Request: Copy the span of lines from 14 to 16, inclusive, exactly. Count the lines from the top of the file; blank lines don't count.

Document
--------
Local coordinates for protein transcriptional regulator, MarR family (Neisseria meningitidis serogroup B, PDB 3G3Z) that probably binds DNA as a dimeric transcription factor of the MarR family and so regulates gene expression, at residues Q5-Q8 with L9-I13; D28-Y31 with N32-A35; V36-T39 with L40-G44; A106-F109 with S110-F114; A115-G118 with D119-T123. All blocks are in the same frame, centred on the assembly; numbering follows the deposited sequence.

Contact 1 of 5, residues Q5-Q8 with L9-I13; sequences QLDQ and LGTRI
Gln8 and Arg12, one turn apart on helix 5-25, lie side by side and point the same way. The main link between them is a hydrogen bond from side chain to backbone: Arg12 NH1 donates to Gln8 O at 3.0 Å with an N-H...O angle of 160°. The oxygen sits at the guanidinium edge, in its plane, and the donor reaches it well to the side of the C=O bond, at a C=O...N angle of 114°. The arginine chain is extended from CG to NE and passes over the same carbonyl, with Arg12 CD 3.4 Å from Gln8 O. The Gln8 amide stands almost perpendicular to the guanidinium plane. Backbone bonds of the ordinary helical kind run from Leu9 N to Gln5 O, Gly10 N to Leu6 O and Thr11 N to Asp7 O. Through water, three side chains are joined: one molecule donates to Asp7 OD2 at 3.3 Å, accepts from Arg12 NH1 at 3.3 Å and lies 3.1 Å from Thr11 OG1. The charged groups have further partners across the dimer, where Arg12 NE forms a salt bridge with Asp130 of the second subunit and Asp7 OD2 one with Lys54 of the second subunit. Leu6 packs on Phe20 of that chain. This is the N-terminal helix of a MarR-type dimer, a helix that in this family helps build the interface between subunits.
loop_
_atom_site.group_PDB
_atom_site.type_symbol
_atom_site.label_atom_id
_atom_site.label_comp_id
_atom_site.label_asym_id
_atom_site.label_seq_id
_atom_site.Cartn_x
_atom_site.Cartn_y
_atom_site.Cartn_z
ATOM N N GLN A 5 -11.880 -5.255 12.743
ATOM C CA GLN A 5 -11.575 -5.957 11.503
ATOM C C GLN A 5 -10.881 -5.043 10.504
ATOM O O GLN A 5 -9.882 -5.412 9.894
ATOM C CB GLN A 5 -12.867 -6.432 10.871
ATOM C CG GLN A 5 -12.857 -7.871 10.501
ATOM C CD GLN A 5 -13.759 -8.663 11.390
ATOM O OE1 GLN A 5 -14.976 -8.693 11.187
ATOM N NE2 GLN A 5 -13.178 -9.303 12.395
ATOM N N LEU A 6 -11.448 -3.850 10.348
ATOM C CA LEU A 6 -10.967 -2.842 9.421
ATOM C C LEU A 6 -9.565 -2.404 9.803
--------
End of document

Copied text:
ATOM N N GLN A 5 -11.880 -5.255 12.743
ATOM C CA GLN A 5 -11.575 -5.957 11.503
ATOM C C GLN A 5 -10.881 -5.043 10.504